Presentation Review: Hopes and Fears for Big Science

Dr. Steven Weinberg, a 1979 winner of the Nobel Prize in Physics, gave a talk at the Austin Forum on Science, Technology & Society on October 5th on the Hopes and Fears of Big Science. Dr. Weinberg has a background in both physics and astronomy, so his talk mainly revolved around those sciences.To Weinberg, “Big Science” can be read as expensive science. One of the biggest projects Weinberg referenced was the Superconducting Super Collider planned in Texas, a particle accelerator that would be larger than the Large Hadron Collider. Construction of the collider was cancelled after $3 billion was spent, as the US Congress was unwilling to fund the additional $9-12 billion to complete the project.


Weinberg is emphatic about raising taxes to fund expensive experiments like these. First, they provide spin-offs – technological and intellectual stimulation. This in turn attracts people who are good at science. With that in place, the country then would have tried and true scientists ready for when it needs them. The example he gave was the Manhattan Project during WWII, which employed thousands of scientists to develop the atomic bomb.The issue though is always funding, because these big projects cannot produce enough direct monetary spin-offs that would spur private investment. An interesting note is that before a site is selected, there are 100 US Senators who will be for a Big Science Project, but after a site is selected there are only two.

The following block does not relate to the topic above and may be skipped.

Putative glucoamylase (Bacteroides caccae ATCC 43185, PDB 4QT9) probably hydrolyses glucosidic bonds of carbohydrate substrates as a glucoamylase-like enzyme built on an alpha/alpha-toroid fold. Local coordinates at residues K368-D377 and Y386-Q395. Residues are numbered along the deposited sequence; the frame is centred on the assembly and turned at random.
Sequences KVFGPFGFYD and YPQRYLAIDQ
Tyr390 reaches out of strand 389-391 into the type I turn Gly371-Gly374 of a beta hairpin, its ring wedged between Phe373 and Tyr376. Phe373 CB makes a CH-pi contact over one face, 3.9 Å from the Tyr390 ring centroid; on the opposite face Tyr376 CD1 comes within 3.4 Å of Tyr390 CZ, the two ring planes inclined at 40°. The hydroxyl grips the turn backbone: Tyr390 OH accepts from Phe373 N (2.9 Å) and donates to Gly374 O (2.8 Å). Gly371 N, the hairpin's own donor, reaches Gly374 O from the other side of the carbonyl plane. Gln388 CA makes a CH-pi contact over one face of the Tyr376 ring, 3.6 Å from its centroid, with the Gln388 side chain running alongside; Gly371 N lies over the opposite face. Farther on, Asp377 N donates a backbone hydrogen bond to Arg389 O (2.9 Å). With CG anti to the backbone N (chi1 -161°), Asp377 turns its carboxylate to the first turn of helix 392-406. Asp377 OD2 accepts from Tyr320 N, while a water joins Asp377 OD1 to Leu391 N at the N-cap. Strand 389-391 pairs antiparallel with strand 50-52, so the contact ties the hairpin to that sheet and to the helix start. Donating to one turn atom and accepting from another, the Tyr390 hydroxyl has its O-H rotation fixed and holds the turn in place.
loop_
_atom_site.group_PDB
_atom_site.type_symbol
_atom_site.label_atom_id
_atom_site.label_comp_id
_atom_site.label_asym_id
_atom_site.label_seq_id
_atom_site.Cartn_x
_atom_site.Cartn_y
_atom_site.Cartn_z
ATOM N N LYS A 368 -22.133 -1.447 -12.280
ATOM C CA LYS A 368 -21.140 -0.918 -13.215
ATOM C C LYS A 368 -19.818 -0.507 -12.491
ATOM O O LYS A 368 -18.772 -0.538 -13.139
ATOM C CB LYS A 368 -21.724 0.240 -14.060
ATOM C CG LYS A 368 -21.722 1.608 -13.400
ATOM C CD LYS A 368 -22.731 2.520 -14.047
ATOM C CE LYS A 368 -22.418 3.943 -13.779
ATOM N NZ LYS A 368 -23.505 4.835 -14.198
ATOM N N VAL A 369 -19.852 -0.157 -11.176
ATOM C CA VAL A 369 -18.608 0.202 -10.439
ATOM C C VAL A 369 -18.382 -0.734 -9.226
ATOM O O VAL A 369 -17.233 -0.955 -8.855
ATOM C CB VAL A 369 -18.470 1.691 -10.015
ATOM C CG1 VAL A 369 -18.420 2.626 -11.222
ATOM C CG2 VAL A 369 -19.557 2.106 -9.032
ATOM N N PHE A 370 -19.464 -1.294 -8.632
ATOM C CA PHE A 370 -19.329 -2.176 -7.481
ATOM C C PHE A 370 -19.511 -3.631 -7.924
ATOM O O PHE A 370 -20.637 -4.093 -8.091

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About Matthew Peterworth

I currently work as a Technology Specialist at Henderson Engineers in Kansas City – a Mechanical-Electrical-Plumbing (MEP) design firm. Prior to that I was a Project Manager for Information Technology Services (ITS), the central IT department at the University of Texas at Austin. As of July 2008 I am a Registered Communications Distribution Designer (RCDD) through BICSI. And as of June 2011 I am a licensed Professional Engineer (PE) in the great state of Texas. Please follow me on Twitter @mpeterworth.

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